The Government of India's (GOI's) initiative, earlier this
year, in overturning the Supreme Court of India's judgment on
the issue of retrospective tax amendments, has not been
confined to offshore transactions. In the 2012 Union Budget
proposal, the finance minister also proposed to 'clarify' tax
law retrospectively [to 1976] on the sale of packaged software.
While it hopes that this will result in extra tax payments,
some legal commentators fear that the decision might lead to a
fall in investment from the world's leading software
The clarification stated that the sale of packaged software
involves copyright content. Income derived from such products
should thus be treated as royalties and be taxed accordingly.
This implied that all sales activities of packaged software
that took place after 1976 will incur additional tax
Ernst & Young tax and regulatory services partner Rojan
Vora says: "When producers sell their packaged software to
consumers, there is an assumption that what they are selling is
the product instead of the transfer of copyright. This
assumption is natural and fully understandable."
He adds: "Suddenly, such an assumption is being challenged
and sellers are requested to pay whatever the government asks
them to pay according to the government's interpretation. There
is no respect for the mutual agreement between investors and
the state. For investors, this is a truly worrying signal."
The amendment has triggered lobbying activities among global
software companies. For example, Microsoft, Oracle and Adobe
formed a software coalition group that enlisted Baker &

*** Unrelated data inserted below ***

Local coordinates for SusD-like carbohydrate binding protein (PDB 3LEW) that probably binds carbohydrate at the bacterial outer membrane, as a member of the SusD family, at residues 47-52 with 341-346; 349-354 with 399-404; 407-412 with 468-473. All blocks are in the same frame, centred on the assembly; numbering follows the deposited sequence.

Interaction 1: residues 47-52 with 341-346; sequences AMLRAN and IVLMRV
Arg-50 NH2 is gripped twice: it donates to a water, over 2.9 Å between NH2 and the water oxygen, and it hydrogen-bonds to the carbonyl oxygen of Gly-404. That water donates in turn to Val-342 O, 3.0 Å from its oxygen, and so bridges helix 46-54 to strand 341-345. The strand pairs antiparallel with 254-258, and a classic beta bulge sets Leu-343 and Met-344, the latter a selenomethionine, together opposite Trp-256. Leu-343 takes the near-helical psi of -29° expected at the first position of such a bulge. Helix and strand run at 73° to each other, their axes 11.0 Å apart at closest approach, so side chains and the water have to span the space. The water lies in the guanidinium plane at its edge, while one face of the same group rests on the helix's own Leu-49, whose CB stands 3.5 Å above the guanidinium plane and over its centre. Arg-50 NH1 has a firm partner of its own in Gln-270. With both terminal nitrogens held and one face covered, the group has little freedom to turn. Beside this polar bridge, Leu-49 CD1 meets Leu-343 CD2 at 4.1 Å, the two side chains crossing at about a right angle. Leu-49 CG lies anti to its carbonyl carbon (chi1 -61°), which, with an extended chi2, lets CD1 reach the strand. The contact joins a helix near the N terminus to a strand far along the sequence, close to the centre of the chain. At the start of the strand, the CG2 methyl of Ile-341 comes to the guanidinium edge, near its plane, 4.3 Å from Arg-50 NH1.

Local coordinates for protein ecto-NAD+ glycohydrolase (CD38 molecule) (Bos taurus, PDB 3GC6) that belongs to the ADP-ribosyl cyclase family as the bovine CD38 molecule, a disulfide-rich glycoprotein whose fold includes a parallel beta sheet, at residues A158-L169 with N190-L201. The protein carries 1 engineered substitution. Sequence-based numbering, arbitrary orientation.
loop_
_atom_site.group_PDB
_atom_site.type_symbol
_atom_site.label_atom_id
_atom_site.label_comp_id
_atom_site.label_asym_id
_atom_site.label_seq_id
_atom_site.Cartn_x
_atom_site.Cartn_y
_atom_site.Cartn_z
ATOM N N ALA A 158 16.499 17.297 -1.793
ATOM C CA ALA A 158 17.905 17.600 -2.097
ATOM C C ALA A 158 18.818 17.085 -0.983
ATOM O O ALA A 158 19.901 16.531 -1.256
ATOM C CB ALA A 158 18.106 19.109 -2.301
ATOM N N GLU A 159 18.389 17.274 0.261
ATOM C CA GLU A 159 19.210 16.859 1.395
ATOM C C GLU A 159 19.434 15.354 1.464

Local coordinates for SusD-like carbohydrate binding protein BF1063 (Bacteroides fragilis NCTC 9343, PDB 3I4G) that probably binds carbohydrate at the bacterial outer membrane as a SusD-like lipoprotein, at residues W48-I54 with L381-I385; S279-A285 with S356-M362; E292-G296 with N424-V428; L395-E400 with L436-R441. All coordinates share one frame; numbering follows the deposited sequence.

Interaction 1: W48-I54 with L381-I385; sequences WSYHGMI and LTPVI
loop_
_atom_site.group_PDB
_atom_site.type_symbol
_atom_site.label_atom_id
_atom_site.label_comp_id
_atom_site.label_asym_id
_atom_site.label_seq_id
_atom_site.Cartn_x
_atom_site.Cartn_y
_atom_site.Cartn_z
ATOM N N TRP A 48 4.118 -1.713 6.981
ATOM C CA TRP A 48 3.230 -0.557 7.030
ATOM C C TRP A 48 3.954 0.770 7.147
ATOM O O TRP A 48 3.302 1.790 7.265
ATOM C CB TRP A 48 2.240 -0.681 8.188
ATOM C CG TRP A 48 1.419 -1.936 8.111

McKenzie to write a lobbying letter to the GOI on April 19
2012. The letter stated that the "unilateral shift" by the Tax
Authority would create "very significant conflicts in the legal
treatment of cross border software transactions between India
and its trading partners". It also warned that if the tax
changes are implemented, software companies may reduce the
amount of capital they are willing to invest in India.
The companies most likely to be affected by the amendment
include Microsoft, General Electric, Hewlett-Packard, Samsung
and Sonata Software.
In late March, Microsoft said it would comply with the GOI's
decision in taxing income from packaged software sales. A
Microsoft spokesperson told Asian business intelligent website,
ZDNet Asia, that the industry was still seeking
clarification on the implications of the tax amendments.
However, many members of the software industry are less than
enthusiastic about the GOI's decision. Prior to submission of
the lobbying letter, there were already a few pending
litigation cases against the Tax Authority in India's High
Court and Supreme Court. While some of these have been turned
down by the courts, others have been accepted.
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